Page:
…and thus concludes this moment of silence.






Dreams of Daily Star-dom

I had all but forgotten about dreaming.

For those of you looking to your Daily Stars, this past night you may have noticed an empty sky clouded in this reporter’s silence. Snuggled up warm in my bear, I drifted off to the soft sound of puppy snores… and found myself in a familiar, but distant place.

In my youth, I deemed this place Slumberland, but then again, I have always been partial towards naming my original scripts with a catchy portmanteau.

Reflecting now on my college admissions essay to Drexel University’s Film & Video program entitled “Silver-Screen Dreams” I can’t help but notice the correlation between the dreams we dream at night and the dreams we aspire to live by day.

Not so much in the content of the dreams themselves, mind you. Many artists claim that a particular inspiration came to them in a dream– while I imagine that is true, in a way– they tell it much like they were watching it as a film in their sleep, and transcribing it to you by day.

Naturally, an inspiration we are deeply immersed in, will slip its way into our subconscious in our slumber. But not in an instantly recognizable literal sense. And crossing this border the other way around, is something else entirely.

They royal “they” tells you that you do not dream in color.
I know this to be a lie.
I can remember a neon pink octopus. Smooth, shiny, almost cartoonish for there wasn’t much texture to it.
I can remember a wizard, a castle tower, a magic book, a cat that was a shark.
Underwater, but also not. Swimming through water and swimming through air feel very much the same– and I can do both, as naturally as I breath in either.
I can relate mixed memories to you now from this dream, a particularly memorable dream I dreampt many nights ago.
But when I woke from that dream, many afternoons ago, I could remember the rhyme, but none of the reason. Though I did recall it was quite intriguing. A smash hit, a million dollar idea, I had to tell the world. But when facebook asked “What’s on your mind?” and I put fingers to keys… err… pink octopus?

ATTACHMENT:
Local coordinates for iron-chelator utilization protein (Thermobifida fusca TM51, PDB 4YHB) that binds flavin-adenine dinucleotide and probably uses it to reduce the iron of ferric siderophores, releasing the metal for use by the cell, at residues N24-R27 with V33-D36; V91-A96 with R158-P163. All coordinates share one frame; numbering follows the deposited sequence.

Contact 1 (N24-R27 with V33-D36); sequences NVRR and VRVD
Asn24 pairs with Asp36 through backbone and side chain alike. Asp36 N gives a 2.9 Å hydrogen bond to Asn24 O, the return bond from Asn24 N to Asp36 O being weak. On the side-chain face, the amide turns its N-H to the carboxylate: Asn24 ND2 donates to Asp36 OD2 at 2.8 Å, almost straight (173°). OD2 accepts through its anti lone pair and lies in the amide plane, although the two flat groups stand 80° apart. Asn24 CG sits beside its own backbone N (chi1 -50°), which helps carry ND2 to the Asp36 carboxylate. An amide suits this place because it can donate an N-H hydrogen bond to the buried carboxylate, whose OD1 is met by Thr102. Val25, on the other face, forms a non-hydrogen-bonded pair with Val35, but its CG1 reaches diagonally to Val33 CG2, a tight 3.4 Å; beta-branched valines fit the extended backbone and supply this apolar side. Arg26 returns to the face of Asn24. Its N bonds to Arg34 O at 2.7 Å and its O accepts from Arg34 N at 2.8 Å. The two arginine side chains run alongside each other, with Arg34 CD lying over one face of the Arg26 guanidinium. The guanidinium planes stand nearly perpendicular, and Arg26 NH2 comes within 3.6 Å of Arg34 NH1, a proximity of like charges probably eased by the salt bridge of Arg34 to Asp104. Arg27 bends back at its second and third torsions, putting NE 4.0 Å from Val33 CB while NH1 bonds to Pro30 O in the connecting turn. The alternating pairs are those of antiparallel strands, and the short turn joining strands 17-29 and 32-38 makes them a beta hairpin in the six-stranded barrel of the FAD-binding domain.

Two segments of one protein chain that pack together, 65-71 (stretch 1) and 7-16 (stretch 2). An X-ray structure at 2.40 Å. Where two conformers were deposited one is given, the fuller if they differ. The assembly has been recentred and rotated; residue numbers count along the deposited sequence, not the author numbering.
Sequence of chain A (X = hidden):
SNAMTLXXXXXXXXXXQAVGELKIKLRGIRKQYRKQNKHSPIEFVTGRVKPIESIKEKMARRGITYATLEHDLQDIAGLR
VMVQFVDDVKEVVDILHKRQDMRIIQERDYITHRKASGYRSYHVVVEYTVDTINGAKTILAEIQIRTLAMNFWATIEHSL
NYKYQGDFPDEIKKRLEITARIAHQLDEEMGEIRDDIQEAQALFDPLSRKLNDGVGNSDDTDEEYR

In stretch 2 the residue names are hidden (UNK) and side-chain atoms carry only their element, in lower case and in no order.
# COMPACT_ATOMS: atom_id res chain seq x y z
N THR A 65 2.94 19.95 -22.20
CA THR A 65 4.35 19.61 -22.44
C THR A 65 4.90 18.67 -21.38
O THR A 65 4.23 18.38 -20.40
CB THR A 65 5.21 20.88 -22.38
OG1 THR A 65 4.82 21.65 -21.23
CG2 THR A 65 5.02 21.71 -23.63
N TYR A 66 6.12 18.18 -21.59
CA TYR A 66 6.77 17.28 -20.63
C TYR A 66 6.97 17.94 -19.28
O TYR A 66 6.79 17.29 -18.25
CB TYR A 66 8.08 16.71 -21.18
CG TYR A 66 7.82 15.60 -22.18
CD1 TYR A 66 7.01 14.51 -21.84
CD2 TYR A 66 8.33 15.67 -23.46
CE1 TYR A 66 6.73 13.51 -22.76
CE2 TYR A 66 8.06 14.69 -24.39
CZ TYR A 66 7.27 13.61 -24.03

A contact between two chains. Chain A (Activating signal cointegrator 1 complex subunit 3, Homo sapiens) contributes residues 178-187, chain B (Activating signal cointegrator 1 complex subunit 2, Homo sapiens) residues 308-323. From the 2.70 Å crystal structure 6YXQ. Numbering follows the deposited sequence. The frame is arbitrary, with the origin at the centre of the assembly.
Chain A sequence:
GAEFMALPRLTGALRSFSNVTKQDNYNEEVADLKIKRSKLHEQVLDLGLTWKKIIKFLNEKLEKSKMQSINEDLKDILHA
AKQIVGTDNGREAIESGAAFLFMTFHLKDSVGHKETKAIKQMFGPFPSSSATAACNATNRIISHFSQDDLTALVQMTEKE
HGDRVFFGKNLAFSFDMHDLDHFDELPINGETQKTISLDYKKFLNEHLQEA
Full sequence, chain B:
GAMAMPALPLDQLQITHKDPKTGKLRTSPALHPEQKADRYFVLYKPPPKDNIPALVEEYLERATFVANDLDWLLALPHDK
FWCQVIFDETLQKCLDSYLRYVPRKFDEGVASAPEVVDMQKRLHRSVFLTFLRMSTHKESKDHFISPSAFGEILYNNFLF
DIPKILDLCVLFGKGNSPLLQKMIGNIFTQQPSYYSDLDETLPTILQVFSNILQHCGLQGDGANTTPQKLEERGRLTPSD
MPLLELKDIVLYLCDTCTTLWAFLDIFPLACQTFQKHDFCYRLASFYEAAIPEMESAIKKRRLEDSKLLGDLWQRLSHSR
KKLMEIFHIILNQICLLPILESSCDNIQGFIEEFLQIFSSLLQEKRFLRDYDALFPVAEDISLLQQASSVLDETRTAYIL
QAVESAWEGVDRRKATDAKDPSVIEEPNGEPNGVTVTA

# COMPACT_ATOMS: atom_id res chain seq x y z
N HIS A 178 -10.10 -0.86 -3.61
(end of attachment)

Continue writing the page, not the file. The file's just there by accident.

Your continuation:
I cannot tell you anything about the dream I dreampt last night. Though I do recall it was very vivid, and I spent much of my morning reflecting on it… err… coffee?
I don’t even drink coffee.
But at a distance, I can describe for you images of that old dream, like it was yesterday. Mayhaps, a tiny bit distorted by this reporter’s recent adventures with Dirk Gently’s Hollistic Detective Agency… but as we speak, I am just now beginning to piece together elements of a plot long forgotten by the journey to the waking world.

When I made the journey back this afternoon, I was left with very little in memory. But as the drive to dream drags me back to slumberland through most mornings, the drive to dream pulls me ever onward now, reflected in my waking world creations.

I suppose I could say the inspiration for this here post came to me in a dream. But that would be so cliché.

Nightly Stars

As children, they tell us stories of the things that go bump in the night, predators hunting in the hour of the wolf, monsters stalking the shadows– terrifying tales to tremble our toes tucked safely under our blankets.

Safe in those beds, we dare not, nor care not, to venture out into the dark abyss, into the soft glow of the moon, or the twinkling light of our nightly stars.

As sure as Yin, there is Yang, our beacons in the eventide, masked in midnight mystery. We fear the dark, we shiver at the cold (brr!) so we flock to the warm light of the sun… but our stars watch over us nevertheless, like the great Lion Kings of the past.

Zu-Zu Lee: masked vigilante, creature of the night, and her fluffy companion Udûn: keeper of the dark fire– we are but ghosts in this haunting hour.

This time, this is the stuff dreams are made of.